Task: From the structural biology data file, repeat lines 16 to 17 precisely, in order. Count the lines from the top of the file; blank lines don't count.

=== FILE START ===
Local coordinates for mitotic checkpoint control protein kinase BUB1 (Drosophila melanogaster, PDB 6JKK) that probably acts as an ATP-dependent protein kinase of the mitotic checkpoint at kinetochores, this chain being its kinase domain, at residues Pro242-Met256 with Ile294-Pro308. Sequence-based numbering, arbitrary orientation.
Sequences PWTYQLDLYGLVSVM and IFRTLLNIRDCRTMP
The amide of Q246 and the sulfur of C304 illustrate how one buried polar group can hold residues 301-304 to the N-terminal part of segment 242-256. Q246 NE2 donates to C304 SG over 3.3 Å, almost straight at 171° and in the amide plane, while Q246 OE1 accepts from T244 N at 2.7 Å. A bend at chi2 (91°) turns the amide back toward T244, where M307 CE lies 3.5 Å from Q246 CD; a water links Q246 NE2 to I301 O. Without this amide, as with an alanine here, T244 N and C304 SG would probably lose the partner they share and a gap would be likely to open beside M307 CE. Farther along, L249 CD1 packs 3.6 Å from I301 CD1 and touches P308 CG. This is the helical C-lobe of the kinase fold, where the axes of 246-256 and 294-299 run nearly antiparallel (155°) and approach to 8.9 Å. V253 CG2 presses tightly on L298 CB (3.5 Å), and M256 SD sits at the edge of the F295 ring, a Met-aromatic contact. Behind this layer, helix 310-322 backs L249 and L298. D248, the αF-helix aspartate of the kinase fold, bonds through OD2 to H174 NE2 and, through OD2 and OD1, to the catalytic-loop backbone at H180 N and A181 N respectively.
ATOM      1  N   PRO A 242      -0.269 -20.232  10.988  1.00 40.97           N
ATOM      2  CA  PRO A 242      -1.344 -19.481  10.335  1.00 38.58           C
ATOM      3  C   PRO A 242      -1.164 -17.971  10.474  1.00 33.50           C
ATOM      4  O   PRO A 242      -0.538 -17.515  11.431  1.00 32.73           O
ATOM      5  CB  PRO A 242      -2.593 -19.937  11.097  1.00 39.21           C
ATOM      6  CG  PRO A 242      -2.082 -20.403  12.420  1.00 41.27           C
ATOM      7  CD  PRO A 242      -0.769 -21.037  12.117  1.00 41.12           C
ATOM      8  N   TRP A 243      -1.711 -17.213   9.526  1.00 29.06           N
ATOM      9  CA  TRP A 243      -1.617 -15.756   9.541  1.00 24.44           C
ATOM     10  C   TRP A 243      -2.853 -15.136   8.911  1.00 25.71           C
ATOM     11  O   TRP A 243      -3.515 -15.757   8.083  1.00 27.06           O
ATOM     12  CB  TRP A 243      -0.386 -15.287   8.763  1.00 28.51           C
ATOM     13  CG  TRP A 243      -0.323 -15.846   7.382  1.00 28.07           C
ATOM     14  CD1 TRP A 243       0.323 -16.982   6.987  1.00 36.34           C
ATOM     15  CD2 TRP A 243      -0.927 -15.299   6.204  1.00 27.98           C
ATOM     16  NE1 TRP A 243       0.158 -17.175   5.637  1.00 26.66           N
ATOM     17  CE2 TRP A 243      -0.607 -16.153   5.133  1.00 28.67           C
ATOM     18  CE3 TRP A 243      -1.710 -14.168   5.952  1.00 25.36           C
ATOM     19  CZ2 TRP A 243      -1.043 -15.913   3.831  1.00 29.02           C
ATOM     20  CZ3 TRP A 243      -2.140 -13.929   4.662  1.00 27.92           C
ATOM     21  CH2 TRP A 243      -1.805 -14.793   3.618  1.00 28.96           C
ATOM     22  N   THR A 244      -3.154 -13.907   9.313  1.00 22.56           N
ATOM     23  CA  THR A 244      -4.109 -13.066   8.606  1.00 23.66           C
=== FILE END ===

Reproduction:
ATOM     13  CG  TRP A 243      -0.323 -15.846   7.382  1.00 28.07           C
ATOM     14  CD1 TRP A 243       0.323 -16.982   6.987  1.00 36.34           C